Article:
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Recipes That Take You Back to School Days


Just about every year at this time, nostalgia over foods eaten in school cafeterias years ago rears a maudlin head.

How good or bad those school day foods actually were matters not. It's how well remembered, adored and revered they are today that counts.

Judy Gilges of Long Beach writes: "In the cafeteria in the early '60s, they used to make a tuna sandwich and a killer peanut butter cookie. . . ."

Ellen Vakovich remembers a crumb cake sold during nutrition break. "It's been a very long time since I've eaten that great cake," she writes.

So we're back digging in our files for those long-lost recipes for cookies, pizzas, cinnamon rolls.

Experience throughout the years has told us that sweets are remembered most fondly and most frequently. Ranger Cookies (also known as Flying Saucers), the most frequently requested school recipe, was formulated for home use by a cereal manufacturer in 1952, according to school officials interviewed some years ago. Back then the Los Angeles City Unified School District food service director was Helen Crane, who adapted the recipe that has been a favorite since.

Today, an oversized chocolate chip cookie and a plain, moist and dense crumb cake, the standard breakfast item today, are considered the most popular sweets on the a la carte menu, according to Anita King, now head of nutrition services for the Los Angeles City Unified School District.

Today, too, attitudes toward sweets have dramatically altered school menus, particularly the dessert menu.

School district nutritionists have markedly curbed dessert offerings in the School Lunch Program in an effort to conform to the U.S. Dietary Guidelines to reduce fats and sugars in the diet. Today, school lunch rooms are serving occasional cookies such as apple-oatmeal, ice milk and fruit juice bars along with fresh fruit.

"We've gotten away from serving desserts almost entirely in the last seven or eight years. We try to encourage fresh fruit for school lunches," said King.

Sugary goodies, however, have been available on an a la carte basis all along.

Among them is Devil's Food Cake, which was introduced in 1939 to the Los Angeles City Schools by Frances Johnson, when she was a manager at one of the schools. Today, the recipe for the dark, moist cake derives its red coloring from baking soda, not the red food dye used in the past. "The cake is especially good when frosted with Seven Minute Frosting, and dribbled with melted chocolate," suggested King. And there are readers who have reminded us how wonderful that gooey cake was--and is.

Sour Cream Coffeecake, a version of the breakfast coffee crumb cake requested by Vakovich, has been part of the school cafeteria repertoire since 1959 and is still served at special school functions.

A peanut crunch, still requested by readers, was served in the Glendale Unified School District for years and was one of the all-time favorites of that school district.

Among the favorite entrees most requested throughout the years has been pizza, which made its debut in 1957 in the Long Beach Unified School District. Today, according to King, pizza is numero uno, along with tacos and hamburgers.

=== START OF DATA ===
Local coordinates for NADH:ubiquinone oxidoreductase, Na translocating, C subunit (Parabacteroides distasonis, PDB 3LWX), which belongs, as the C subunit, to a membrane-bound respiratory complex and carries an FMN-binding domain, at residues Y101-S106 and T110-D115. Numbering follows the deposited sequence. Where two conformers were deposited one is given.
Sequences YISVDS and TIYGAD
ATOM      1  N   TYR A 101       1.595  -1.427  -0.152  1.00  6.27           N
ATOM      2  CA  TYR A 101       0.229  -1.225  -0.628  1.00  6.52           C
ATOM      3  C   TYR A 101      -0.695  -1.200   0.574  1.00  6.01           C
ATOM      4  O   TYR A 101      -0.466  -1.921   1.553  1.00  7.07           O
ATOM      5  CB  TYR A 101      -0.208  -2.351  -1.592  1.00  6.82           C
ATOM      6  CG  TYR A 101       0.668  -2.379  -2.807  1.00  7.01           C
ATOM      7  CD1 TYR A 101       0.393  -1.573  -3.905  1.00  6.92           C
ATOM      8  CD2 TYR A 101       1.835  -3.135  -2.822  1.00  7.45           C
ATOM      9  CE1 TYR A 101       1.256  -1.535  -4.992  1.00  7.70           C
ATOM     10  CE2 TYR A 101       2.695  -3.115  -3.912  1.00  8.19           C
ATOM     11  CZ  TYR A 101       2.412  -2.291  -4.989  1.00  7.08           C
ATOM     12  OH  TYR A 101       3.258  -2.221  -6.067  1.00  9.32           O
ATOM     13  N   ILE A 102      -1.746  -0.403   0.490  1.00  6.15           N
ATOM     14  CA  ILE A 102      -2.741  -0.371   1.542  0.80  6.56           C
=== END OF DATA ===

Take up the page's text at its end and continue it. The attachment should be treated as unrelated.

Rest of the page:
There was a time, however, when the best-remembered entrees were such school favorites as chopped beef and gravy over mashed potatoes and roast beef hash, no longer served in schools. Readers, however, still request the recipes. And we still print them.

Here they are, along with other old and new recipes from school cafeterias that will no doubt be passed on through the years to come, like heirlooms:


1 cup butter, softened

1 cup brown sugar, packed

3/4 cup plus 2 tablespoons granulated sugar

2 eggs, lightly beaten

1 1/2 teaspoons vanilla

3 cups flour

1/2 teaspoon salt

1 1/2 teaspoons baking soda

1 (12-ounce) package semisweet chocolate pieces

1 1/2 cups coarsely chopped walnuts

Beat butter, brown sugar and granulated sugar until light and creamy. Beat in eggs and vanilla until well blended. Combine flour, salt and baking soda.

Add dry ingredients to creamed mixture and beat until well blended. Using spoon, stir in chocolate pieces and walnuts.

With ice cream scoop or 1/4 cup measure, scoop out dough and drop onto ungreased baking sheet about 3 inches apart. Flatten dough into 3-inch rounds.

Bake at 350 degrees 12 to 14 minutes. Makes 27 (4-inch) cookies.


3 3/4 cups flour

1/2 cup plus 2 tablespoons nonfat dry milk

1 1/4 teaspoons salt

1 teaspoon ground nutmeg

1 1/2 teaspoons ground cinnamon

3 1/2 teaspoons baking powder

3/4 teaspoon baking soda

2 tablespoons vinegar

1 1/2 cups water

1 cup plus 2 tablespoons oil

1 1/4 cups brown sugar, packed

1 cup granulated sugar

2 eggs

Crumb Topping

Combine flour, dry milk, salt, nutmeg, cinnamon, baking powder and soda in large bowl. Set aside.

Combine vinegar and water in measuring cup. Set aside.

Blend together oil, brown sugar and granulated sugar in mixer bowl on low speed 1 minute. Add eggs and continue to blend on low speed 1 minute.

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